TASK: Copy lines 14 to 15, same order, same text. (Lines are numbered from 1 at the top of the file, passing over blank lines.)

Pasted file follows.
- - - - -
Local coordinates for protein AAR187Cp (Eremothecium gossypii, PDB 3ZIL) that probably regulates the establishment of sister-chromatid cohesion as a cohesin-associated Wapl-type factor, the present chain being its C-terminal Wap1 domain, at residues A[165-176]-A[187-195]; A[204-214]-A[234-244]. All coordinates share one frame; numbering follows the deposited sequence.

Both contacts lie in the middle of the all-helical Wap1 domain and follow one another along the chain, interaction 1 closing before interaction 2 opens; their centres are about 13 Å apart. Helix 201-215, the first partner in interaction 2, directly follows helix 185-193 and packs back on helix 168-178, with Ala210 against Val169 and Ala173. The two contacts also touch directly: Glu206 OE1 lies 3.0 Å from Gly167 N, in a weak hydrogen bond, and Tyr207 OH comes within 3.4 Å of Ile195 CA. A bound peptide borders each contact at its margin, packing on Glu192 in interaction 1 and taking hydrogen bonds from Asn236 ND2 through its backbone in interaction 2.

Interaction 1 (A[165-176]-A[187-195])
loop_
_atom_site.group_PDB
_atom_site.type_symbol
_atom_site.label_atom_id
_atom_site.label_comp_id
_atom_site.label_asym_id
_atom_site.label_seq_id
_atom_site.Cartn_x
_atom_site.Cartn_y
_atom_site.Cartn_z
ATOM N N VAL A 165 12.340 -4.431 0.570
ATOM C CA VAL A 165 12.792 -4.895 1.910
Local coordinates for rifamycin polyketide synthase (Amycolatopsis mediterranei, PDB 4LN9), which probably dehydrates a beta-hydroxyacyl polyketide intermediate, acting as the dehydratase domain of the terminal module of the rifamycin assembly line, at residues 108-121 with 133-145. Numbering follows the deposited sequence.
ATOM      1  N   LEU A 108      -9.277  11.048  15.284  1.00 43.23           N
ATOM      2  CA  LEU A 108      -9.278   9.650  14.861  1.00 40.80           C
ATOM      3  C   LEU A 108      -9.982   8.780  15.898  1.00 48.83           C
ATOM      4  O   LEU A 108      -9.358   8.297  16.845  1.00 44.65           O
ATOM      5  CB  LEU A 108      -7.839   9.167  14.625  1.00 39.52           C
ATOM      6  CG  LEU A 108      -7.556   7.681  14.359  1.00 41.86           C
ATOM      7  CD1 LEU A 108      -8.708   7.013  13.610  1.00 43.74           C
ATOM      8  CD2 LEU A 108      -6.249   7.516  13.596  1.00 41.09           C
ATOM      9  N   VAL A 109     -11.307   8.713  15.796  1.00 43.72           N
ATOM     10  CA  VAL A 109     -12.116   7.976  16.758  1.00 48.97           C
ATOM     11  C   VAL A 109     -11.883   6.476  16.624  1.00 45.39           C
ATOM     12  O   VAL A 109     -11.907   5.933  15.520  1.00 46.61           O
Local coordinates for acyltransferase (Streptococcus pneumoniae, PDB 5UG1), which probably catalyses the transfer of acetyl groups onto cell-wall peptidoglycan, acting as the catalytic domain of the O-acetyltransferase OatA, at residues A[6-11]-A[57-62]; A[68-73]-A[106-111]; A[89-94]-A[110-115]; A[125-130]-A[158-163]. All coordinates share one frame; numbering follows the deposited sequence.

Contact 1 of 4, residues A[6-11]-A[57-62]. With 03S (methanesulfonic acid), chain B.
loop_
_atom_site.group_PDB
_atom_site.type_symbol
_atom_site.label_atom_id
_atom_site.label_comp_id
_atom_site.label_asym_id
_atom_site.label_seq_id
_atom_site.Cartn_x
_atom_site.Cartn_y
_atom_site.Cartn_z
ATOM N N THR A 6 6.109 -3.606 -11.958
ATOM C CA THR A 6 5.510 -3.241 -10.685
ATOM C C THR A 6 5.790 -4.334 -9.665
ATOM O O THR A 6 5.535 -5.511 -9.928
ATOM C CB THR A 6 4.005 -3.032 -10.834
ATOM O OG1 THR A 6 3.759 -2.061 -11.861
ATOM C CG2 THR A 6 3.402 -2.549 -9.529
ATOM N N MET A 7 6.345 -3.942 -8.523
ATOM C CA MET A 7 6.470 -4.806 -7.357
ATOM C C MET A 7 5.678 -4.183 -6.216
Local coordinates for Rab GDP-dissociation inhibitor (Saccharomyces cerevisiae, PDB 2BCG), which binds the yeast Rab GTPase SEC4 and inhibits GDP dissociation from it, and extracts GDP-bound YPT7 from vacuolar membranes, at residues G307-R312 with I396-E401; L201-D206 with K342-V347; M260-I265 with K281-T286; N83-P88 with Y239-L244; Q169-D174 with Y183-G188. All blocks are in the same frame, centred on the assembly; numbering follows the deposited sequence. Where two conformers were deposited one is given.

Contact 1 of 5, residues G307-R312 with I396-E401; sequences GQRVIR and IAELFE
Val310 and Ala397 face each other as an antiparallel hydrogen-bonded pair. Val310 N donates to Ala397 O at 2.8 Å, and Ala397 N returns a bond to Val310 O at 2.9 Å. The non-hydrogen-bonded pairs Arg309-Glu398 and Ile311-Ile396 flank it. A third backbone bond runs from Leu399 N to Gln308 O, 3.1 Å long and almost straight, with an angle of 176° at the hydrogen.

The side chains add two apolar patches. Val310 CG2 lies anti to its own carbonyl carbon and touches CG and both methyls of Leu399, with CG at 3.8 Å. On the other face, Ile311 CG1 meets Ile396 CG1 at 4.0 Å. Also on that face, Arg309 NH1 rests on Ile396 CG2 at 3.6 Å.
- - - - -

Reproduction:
ATOM N N VAL A 165 12.340 -4.431 0.570
ATOM C CA VAL A 165 12.792 -4.895 1.910